“Hraparak” wonders if the latest bitter spat between the Republican (HHK) and Prosperous Armenia (BHK) parties is just a “theater” show designed to conceal “very warm” relations between their leaders. “This confrontation may also be directed at the outside world in order to show that there is a healthy political life, struggle for power, movement and progress in Armenia,” speculates the paper. It says the HHK and the BHK may also be keen to prevent the development of “real opposition” in Armenia. “Very few people know answers to these questions,” it says.
“Chorrord Inknishkhanutyun” says that by delaying the announcement of their election plans BHK leader Gagik Tsarukian and Armenian National Congress (HAK) leader Levon Ter-Petrosian are adding to political uncertainty in the country. “It has to be pointed out that Tsarukian’s supporters are more reserved and composed,” writes the paper. “Ter-Petrosian’s sincere supporters, on the other hand, keep publicly giving advice or expressing their wishes for some reason. One may appreciate people’s sincere feelings if they do not aspire to being political or even public figures. But there is no room for flirt in political and public activities.”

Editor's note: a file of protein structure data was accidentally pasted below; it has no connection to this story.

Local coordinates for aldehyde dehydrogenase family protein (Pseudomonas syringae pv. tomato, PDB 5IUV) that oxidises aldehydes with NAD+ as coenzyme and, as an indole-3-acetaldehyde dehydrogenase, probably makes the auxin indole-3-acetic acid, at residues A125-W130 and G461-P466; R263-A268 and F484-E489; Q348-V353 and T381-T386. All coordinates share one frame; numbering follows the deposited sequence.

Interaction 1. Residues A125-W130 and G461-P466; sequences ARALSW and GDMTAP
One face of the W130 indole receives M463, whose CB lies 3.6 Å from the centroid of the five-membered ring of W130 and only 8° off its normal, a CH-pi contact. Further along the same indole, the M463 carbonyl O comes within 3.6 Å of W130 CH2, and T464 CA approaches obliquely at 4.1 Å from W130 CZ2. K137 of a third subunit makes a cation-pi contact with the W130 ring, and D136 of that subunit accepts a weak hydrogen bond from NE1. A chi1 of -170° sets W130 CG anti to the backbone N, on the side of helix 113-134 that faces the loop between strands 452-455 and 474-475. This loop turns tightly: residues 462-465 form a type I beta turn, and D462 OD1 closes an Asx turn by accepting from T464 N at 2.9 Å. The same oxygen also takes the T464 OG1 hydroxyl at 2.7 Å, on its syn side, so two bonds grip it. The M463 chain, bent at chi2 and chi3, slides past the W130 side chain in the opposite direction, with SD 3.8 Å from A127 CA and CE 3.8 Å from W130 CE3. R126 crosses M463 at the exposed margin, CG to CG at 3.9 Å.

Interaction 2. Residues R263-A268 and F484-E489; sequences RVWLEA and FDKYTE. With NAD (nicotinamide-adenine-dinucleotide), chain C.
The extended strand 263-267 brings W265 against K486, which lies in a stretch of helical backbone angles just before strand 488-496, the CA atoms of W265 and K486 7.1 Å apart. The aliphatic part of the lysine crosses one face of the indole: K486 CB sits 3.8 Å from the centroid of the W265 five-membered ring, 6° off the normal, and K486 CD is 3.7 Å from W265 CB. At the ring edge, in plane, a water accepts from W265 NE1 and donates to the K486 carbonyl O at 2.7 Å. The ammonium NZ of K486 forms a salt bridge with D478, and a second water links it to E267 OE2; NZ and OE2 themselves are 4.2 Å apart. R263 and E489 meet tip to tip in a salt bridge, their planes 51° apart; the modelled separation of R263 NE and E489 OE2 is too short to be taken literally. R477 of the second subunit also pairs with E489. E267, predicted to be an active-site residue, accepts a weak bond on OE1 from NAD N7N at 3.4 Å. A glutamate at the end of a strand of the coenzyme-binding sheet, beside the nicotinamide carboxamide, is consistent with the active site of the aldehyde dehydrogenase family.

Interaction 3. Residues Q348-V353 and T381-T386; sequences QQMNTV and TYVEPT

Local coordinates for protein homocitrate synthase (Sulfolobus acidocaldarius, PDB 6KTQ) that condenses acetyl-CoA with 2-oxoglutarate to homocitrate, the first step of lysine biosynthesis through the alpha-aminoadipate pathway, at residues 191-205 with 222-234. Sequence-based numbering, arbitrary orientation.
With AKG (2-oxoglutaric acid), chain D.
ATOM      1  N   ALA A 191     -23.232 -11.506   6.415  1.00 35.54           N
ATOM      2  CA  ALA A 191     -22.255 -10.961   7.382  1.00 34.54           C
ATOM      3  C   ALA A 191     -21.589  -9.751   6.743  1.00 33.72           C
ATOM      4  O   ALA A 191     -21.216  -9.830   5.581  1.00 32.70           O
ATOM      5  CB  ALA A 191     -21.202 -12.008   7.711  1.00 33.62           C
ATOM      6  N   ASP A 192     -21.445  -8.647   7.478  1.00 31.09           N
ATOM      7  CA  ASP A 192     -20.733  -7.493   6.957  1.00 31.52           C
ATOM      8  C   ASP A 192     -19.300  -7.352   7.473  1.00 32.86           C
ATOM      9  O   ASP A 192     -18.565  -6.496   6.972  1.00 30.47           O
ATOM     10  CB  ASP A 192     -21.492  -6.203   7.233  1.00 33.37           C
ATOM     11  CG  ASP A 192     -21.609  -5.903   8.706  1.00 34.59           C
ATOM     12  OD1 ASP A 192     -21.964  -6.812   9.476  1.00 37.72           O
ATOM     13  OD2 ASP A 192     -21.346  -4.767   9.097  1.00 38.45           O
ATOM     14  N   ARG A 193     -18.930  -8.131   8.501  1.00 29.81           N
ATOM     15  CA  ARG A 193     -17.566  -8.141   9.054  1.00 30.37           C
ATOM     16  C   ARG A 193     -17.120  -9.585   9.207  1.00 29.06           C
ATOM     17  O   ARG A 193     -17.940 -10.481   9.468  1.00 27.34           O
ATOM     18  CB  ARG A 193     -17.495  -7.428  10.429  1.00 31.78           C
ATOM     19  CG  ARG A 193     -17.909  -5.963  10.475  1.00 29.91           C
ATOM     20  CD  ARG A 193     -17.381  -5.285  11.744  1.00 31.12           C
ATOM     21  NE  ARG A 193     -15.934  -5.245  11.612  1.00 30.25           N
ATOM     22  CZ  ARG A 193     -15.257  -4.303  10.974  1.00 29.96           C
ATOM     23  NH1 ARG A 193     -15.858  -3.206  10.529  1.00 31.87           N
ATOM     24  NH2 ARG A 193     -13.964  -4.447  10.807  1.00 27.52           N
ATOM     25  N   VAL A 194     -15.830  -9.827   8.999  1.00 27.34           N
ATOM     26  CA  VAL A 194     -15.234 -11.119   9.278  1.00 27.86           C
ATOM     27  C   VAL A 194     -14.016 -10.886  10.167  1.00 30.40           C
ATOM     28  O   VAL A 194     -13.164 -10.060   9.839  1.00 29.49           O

“Hayots Ashkhar” says some Armenians are now worried that Ter-Petrosian “does not exist as a political factor anymore.” “And they are now thinking what can be done to keep him afloat in the 2013 presidential election,” writes the pro-government daily. “One idea is to start an active civic movement in the country and stir up the political life as much as possible … Another idea is even more worrisome: to use civic movements and the energy of their young activists for extending the longevity of a political corpse. The HAK leader is finished and civic initiatives could play the role of a donor by giving the depleted leader necessary impetus.”
“Zhamanak” predicts that the ruling HHK will not make good on its pledge to allow a new parliamentary inquiry into the March 2008 bloodshed in Yerevan after the February 2013 presidential election. The paper says the opposition HAK, which accepted that promise at face value, will again be left empty-handed.
“For me the most important thing is not to become president but to make our country a leader in the region,” Raffi Hovannisian, the leader of the opposition Zharangutyun (Heritage) party, tells “Hayatsk.” “A leader not just in terms of culture and level of security but also democracy and values espoused by it.”